Or – “Oliver Queen, Oliver Queen, Doing Some Things And Being Quite Keen!”
After several months of traipsing about the newly-created White Lantern Forest (not to be confused with the White Cliffs of Cover), Oliver “Green Arrow” Queen was shot in the head by an unknown assailant with a bow. How in the world is he not dead? (Here’s a hint: The book isn’t called “Unknown Assailant With A Bow.”)
Green Arrow #4
Written by J.T. KRUL
Art by DIOGENES NEVES & VICENTE CIFUENTES
Cover by MAURO CASCIOLI
1:10 Variant cover by PHILIP TAN
Colors by ULISES ARREOLA
Letters by ROB LEIGH
Published by DC COMICS
Previously, on Green Arrow: The events of Cry For Justice left Green Arrow at his wits end. His city was decimated, his family destroyed, his marriage over, causing Oliver to return home in disgrace. At the end of Blackest Night, the White Lantern energy of the Entity grew an insta-forest in the ravaged center of Star City, and Ollie has started playing Robin Hood among the trees, protecting the White Lantern branded tree in the center. In recent issues, he was shot in the head by a mirror image Green Arrow (I think), only to be saved by the mysterious Galahad (I think), and has become super-aware that strange things are occurring all around him, seemingly an effect of the magic forest. What’s lost truths are hidden in the trees?
We open in the trees with Ollie facing down a giant chartreuse hentai tentacle creature (CGHTC for short) that has begun rampaging through his new home. The CGHTC seems to be focused on the White Lantern Tree, fighting it’s way to the symbol as Green Arrow sticks it repeatedly with sharp sticks. In a moment that should be shocking, but was totally spoilered by a recent issue of Brightest Day, the creature stops yowling like a cat in a wood chipper long enough to growl, “AAAHHH-LEEEE!” Green Arrow is shocked to recognize the voice of his old friend and teammate the Martian Manhunter, and can’t understand why J’Onn is trying to kill the Lantern tree. For his part, the CGHTC/JJTMM creature can’t explain, morphing out of control, even turning into his Black Lantern incarnation before Oliver decides to save a tree… by cutting down a different tree. Heh. The tree falls in the woods, making a sound upside J’Onn’s head, and knocking him back into his regular form. As trees start to cascade down around him, Oliver half-drags J’Onn out of the forest to safety.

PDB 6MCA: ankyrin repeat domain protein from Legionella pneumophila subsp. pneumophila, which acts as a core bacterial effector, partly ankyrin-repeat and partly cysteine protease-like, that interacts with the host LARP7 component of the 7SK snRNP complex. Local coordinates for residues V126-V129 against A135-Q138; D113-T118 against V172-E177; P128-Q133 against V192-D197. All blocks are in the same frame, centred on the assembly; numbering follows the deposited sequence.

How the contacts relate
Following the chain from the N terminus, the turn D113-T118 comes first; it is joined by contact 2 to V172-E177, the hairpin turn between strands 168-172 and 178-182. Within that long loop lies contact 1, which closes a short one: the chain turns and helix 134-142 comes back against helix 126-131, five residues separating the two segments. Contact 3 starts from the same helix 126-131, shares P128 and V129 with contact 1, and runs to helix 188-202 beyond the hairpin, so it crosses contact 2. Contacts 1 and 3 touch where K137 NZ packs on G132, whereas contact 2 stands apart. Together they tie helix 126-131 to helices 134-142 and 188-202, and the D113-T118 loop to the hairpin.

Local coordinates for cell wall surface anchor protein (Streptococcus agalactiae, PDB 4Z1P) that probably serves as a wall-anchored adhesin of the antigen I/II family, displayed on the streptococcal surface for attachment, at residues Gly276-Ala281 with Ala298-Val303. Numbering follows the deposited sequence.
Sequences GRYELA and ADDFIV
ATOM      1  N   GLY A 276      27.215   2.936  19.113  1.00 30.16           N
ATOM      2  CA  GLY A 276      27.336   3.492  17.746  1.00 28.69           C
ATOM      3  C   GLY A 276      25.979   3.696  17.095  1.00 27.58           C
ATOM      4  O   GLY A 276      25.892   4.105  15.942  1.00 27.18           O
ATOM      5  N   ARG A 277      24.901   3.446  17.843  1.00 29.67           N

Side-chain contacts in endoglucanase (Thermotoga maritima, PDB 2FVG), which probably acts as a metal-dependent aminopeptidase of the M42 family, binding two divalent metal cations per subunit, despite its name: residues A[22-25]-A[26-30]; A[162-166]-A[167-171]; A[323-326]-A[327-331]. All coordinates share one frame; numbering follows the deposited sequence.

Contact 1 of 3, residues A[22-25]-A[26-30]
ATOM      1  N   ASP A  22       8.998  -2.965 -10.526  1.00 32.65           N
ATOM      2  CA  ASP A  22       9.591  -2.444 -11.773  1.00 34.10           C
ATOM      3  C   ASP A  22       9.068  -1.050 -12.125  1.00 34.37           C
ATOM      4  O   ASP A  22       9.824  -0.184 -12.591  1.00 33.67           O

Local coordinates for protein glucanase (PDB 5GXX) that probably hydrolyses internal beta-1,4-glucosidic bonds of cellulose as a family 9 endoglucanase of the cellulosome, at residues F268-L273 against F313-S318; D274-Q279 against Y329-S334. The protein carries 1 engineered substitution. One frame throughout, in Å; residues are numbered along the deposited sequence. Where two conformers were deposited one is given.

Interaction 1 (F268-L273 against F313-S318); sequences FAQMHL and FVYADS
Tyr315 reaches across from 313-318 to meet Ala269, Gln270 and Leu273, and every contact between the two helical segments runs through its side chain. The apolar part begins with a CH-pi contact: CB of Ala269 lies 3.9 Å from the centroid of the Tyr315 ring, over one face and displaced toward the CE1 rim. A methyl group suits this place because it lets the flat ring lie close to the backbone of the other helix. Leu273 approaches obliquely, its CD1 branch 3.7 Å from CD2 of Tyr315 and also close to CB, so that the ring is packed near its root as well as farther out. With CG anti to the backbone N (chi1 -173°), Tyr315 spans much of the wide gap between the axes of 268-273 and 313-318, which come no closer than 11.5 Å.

Having escaped a certain doom, they discuss the power-negating nature of the Star Forest, and watch as the trees suddenly grow right back up to fill in the empty spaces. Galahad shows up for a moment to say something enigmatic, telling Oliver to think more like a good knight than a superhero, and the Martian Manhunter leaves. Sometime later, at Queen Industries, Green Arrow gets involved in a protest gone bad (as a villain calling herself The Queen seems to have taken over his old company and created her own personal police force, called The Royal Guard) and saves a woman called Mary from certain death. After quelling a riot, Oliver checks in with his reporter pal about a series of murders, then suddenly gets a flash of insight. Racing across the city, Oliver tracks down his friend Mary, and either finds that she IS a serial killer, or that she is in the clutches of a serial killer (I’m not entirely clear on the ending, and I’ve read the book four times now) as we fade to black.
I have to say I enjoy the art in this issue overall, although I have some issues with the flexibility of anatomy of characters who shouldn’t be malleable (Martian Manhunter obviously doesn’t count.) I’m disappointed by the difference between the cover art and the interiors, but I’ve finally gotten to the point where I’m officially tired of arguing that particular argument any more. The battle sequence wherein Green Lantern fights his way through a crowd is pretty impressive, but I’m still unsure whether the unclear climax is a failure of art or story, leading me to have to downgrade my overall analysis of the total package. This issue’s story is far too inextricably tied to Brightest Day for my tastes, and having dropped that book and missed a couple of issues here, I was still able to jump in and have parts of the tale feel formulaic and overdone. Still, based on it’s own merits, it’s more comprehensible than it could have been, allowing Green Arrow #4 to earn a not-at-all disrespectful 2.5 out of 5 stars overall. I’m not necessarily going to jump right in again next issue, but nothing here drove me away, and sometimes that all you can as for out of a book…
Faithful Spoilerite Question Of The Day: What aspects of Brightest Day are working for you?